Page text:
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The world’s best hotels offer accommodations far more luxurious than our own bedrooms—whirlpool tubs and butler service, anyone? But travelers on more moderate budgets often find themselves in sterile business hotels, dated roadside motels, or cheap pensions that make the comforts of home seem much more appealing.
The next time you walk into less-than-welcoming accommodations, try using the following strategies to make your hotel room more comfortable.
Slippers serve a couple of purposes on the road: making you feel more cozy, especially in chilly climates, and keeping your tootsies off stained carpets and dirty bathroom floors at cheaper hotels. Pack them in your carry-on, and you can wear them on the plane too.
Santimon makes unisex travel slippers that collapse into a small pouch for easy transport. Another option for women is this pair from World’s Softest, which looks even more comfy and comes in a wide range of colors and patterns.
Keep It Clean
Many cheap hotel rooms aren’t exactly a vision of sparkling cleanliness. Give yourself peace of mind by doing a quick bed bug check on your mattress and box spring (see How to Find a Clean Hotel Room for more about these insidious pests). Then run an alcoholic wipe over the spots in the room most likely to be covered in bacteria, such as the TV remote, phone and doorknobs.
Bring Your Own Toiletries
You never know whether you’ll like the scent of your hotel’s body lotion or if its conditioning shampoo will send your curls into frizz mode. Using products you rely on at home will help you maintain your comfortable routine and surround yourself with familiar scents.
Does your hotel room have a bathtub? Indulge yourself by bringing along a travel-size bottle of bubble bath and having your own spa night.
Take Control of Noise
Honking horns, the hum of traffic or voices from the TV in the room next door can keep some travelers up all night. Meanwhile, for city dwellers, the lack of noise at a quiet country inn can be just as disturbing.
To ensure a comfortable night’s sleep, you’ll want to come prepared with earplugs and/or a source of white noise. We like this travel-size white noise machine from Marpac; alternatively, you can run the hotel’s fan or air conditioner, or use a white noise app on your phone.
For more tips, see 33 Ways to Sleep Better at a Hotel.
Keep Yourself Entertained
Ever found yourself in a foreign country where there’s only one English-language TV channel, or at a budget hotel with just a handful of stations to choose from? In these situations it’s important to bring your own entertainment, whether that’s a Kindle stocked with bestsellers, an iPad with your favorite tunes or a laptop you can use to stream movies. An HDMI cable is useful if you want to hook your laptop up to the TV and watch a flick on a big screen.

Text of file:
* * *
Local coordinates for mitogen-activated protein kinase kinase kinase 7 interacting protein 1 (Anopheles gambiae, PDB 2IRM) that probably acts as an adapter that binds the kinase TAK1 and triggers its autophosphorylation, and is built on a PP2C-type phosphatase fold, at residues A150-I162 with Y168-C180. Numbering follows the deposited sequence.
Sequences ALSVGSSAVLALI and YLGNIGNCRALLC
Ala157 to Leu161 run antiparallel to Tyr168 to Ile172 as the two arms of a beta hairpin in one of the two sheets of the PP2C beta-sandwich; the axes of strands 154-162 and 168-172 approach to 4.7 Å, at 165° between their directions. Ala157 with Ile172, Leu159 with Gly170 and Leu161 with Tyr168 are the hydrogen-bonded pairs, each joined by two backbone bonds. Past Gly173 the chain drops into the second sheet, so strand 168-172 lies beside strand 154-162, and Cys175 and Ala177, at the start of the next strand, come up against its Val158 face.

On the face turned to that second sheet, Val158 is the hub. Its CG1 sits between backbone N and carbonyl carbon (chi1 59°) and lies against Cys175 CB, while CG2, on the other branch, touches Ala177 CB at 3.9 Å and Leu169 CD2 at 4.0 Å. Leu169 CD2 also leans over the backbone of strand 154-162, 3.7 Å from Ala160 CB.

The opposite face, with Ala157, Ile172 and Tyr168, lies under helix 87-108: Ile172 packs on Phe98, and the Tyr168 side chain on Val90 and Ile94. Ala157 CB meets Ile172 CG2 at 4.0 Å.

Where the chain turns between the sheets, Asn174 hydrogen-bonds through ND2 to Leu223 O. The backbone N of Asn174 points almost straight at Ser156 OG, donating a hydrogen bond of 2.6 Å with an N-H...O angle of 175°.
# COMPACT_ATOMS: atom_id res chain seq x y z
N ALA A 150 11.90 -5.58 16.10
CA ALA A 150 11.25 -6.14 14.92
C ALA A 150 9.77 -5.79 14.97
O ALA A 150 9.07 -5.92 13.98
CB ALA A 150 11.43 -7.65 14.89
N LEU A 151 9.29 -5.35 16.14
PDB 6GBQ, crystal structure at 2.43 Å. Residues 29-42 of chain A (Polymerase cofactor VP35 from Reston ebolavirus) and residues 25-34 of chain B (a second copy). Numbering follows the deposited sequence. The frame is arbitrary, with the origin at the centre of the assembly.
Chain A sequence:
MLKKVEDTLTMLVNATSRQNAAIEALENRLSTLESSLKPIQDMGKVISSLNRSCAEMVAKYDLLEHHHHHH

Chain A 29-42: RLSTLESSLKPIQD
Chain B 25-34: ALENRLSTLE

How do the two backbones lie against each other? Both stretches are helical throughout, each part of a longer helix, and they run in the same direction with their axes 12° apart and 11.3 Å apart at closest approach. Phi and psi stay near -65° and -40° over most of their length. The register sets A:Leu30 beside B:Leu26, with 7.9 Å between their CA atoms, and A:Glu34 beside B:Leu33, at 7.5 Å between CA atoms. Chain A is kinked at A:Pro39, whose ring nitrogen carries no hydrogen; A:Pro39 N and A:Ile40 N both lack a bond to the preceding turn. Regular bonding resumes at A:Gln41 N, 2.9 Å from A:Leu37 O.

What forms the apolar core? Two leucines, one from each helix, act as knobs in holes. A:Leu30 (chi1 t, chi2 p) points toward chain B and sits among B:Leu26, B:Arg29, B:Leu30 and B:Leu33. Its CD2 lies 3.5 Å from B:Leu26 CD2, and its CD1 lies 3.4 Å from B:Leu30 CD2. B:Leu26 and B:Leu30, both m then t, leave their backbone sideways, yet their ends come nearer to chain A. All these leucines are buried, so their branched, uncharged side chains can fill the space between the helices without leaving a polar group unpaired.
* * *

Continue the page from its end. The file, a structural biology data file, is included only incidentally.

And don’t forget about charging all these devices. Older hotels tend not to have enough outlets for the tech-savvy modern traveler, so consider bringing your own portable charger with multiple plugs and USB ports. (Pair it with a universal travel adapter for use in foreign countries.) That way you aren’t crawling under the bed or moving a heavy desk to get to the last free outlet.
Bring Some Nibbles
You can’t bring your whole pantry on vacation, nor should you—trying local specialties is part of traveling, after all!—but if you love waking up to a little biscotti with your morning coffee, or if you can’t fall asleep without a mug of Sleepytime tea, throw a few biscuits or teabags into your carry-on. They won’t take up much space, and they’ll give you a little taste of home.
Clear the Air
The smell of stale smoke or astringent cleaning products can be an unpleasant surprise when you first walk into a hotel room. If you’re sensitive to smells, pack a travel-size air purifier such as the GermGuardian GG1000, which plugs into the wall and kills germs in addition to reducing odors, or the Hayata Mini-Mate, which can be worn around your neck or placed on a nightstand.
Another alternative is to bring a travel-size linen spray; a quick spritz can mask disagreeable odors. Those with allergies may even want to pack their own pillowcase from home; not only will this let you sleep next to a familiar scent, but it may also help prevent allergic reactions to the hotel’s detergent.
Bring Your Thing
Almost everyone has their “thing”—something they’re picky about, or an object they just don’t feel comfortable without. (And we’re not just talking about kids with their favorite teddy bears.)
For onestaffer it’s her hair dryer; she’s been disappointed so many times by lousy ones at hotels that she always brings her own, despite the space it takes up in her suitcase. Another staffer never leaves home without a nightlight, while a frequent business traveler we know always packs a small framed photo of her husband and kids to put on her nightstand. Whatever your own thing is, pack it—it’ll help your hotel room seem more like home.
Travel with Fluffy
We know this isn’t feasible on every trip, but if you’re used to sleeping with your dog curled up at the foot of your bed, it might feel wrong to leave home without him or her. Many hotels accept pets, even boutique properties such as the Kimpton chain—and nothing will make a room feel more comfortable than cuddling up with your furry best friend. Check out our tips for Traveling with Pets.
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